Hollywood Doesn't Get It, Part 3,553
Doug Morris is still a very, very grumpy man about the digital arena.
We did not think it could get worse than NBC honcho Jeff Zucker (pictured here), who demanded a vig for every iPod sold because “Apple sold millions of dollars worth of hardware off the back of our content and made a lot of money.”
And then came former Disney pooh-bah Michael Eisner, who blamed the writers’ strike on Apple head Steve Jobs, because he was ruining the entertainment business with that darn iPod.
“[Movie and television studios] make deals with Steve Jobs, who takes them to the cleaners. They make all these kinds of things, and who’s making money? Apple! They should get a piece of Apple,” said Eisner. “If I was a union, I’d be striking up wherever he is.”
And now comes Morris, who heads up the Universal Music Group and who was interviewed by Seth Mnookin of Wired, trying again to skewer Jobs.
Of course, he ends up poking his own petard. From his private dining room (I kid you not) at the company HQ, the 68-year-old veteran music exec talked about plans to take aim at Apple’s popular music player and service, blamed college students for the music industry’s troubles and generally sounded like a woefully out-of-touch exec.
Says Morris in a refrain you would think he might have gotten over after all this time and all those stolen songs ago: “Is it correct that people share their music, fill up these devices with music they haven’t paid for? If you had Coca-Cola coming through the faucet in your kitchen, how much would you be willing to pay for Coca-Cola? There you go.”
We know, we know, there you go. Piracy is wrong! We agree! Of course, that begs a solution.
And Morris’s have not been so very consistent. On one hand, he’s pissed and, thus, has aggressively gone after companies like YouTube and MySpace for copyright infringement and has held up Microsoft by taking a piece of Zune sales. On the other, Universal has offered some unprotected songs on sites like Amazon and has been doing well in the ringtone business.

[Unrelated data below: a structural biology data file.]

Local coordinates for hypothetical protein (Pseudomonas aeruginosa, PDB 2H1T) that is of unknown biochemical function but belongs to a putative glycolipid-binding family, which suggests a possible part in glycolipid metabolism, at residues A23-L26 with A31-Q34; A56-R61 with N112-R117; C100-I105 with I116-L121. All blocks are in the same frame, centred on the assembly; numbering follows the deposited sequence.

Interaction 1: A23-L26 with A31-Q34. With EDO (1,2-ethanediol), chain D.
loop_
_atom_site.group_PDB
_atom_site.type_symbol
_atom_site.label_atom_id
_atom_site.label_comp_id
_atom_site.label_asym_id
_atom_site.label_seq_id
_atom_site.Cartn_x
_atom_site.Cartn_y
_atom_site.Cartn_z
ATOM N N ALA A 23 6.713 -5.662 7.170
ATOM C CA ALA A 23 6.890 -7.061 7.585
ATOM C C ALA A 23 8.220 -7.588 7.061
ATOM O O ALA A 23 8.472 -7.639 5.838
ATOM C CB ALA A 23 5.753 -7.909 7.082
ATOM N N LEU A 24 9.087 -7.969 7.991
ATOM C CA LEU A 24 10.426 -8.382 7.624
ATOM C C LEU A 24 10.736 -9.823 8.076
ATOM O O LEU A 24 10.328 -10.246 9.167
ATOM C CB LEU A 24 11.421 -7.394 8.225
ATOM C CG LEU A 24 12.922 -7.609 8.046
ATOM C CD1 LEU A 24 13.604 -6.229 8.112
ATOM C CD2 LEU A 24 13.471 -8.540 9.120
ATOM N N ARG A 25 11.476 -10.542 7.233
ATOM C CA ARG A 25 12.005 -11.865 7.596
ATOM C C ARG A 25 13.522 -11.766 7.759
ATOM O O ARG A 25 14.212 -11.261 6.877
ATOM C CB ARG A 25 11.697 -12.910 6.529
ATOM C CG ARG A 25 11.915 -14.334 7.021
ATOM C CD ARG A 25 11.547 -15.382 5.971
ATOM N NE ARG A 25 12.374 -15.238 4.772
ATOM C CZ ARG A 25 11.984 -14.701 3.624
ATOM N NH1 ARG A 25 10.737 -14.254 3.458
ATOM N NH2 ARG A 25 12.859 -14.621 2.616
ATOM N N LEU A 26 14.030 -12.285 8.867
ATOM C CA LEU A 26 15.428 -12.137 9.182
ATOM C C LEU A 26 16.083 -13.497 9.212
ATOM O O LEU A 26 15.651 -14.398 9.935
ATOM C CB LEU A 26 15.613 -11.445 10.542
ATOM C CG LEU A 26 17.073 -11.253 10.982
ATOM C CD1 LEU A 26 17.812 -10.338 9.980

Still, Morris seems proud of coming off as an anti-geek, a stance that has apparently messed up the good thing the music business had going–mostly milking consumers and not delivering product in the way they wanted it.
“There’s no one in the record company that’s a technologist. That’s a misconception writers make all the time, that the record industry missed this. They didn’t. They just didn’t know what to do,” said Morris, without a trace of regret about the rank incompetence of dealing with the changes created by digital distribution. “It’s like if you were suddenly asked to operate on your dog to remove his kidney. What would you do?”
Mnookin correctly suggests getting a vet. But I would go a step further: Get a new dog.
Instead, he is kicking a few others, such as Jobs, mostly for out-negotiating the labels to get them to sell on iTunes. “We were just grateful that someone was selling online,” said Morris. “The problem is, he became a gatekeeper. We make a lot of money from him, and suddenly you’re wearing golden handcuffs. We would hate to give up that income.”
Which is why he and others are trying to blow up the whole thing, by attempting to do damage to iTunes by pulling songs off the service (evil to consumers who love the iPod, but it could work) and offering alternatives like a competing subscription music service that seems destined for failure too.
Worst of all, Morris incorrectly compares the music industry to the Shmoo of the cartoon Li’l Abner, as if the creature was a loser. In fact, the Shmoo is beloved and helpful to all, as well as delicious and entertaining, characteristics the music industry could take a clue from.
“Shmoos haint make believe,” said Li’l Abner. “The hull (whole) earth is one.”
Morris should wish he were a Schmoo.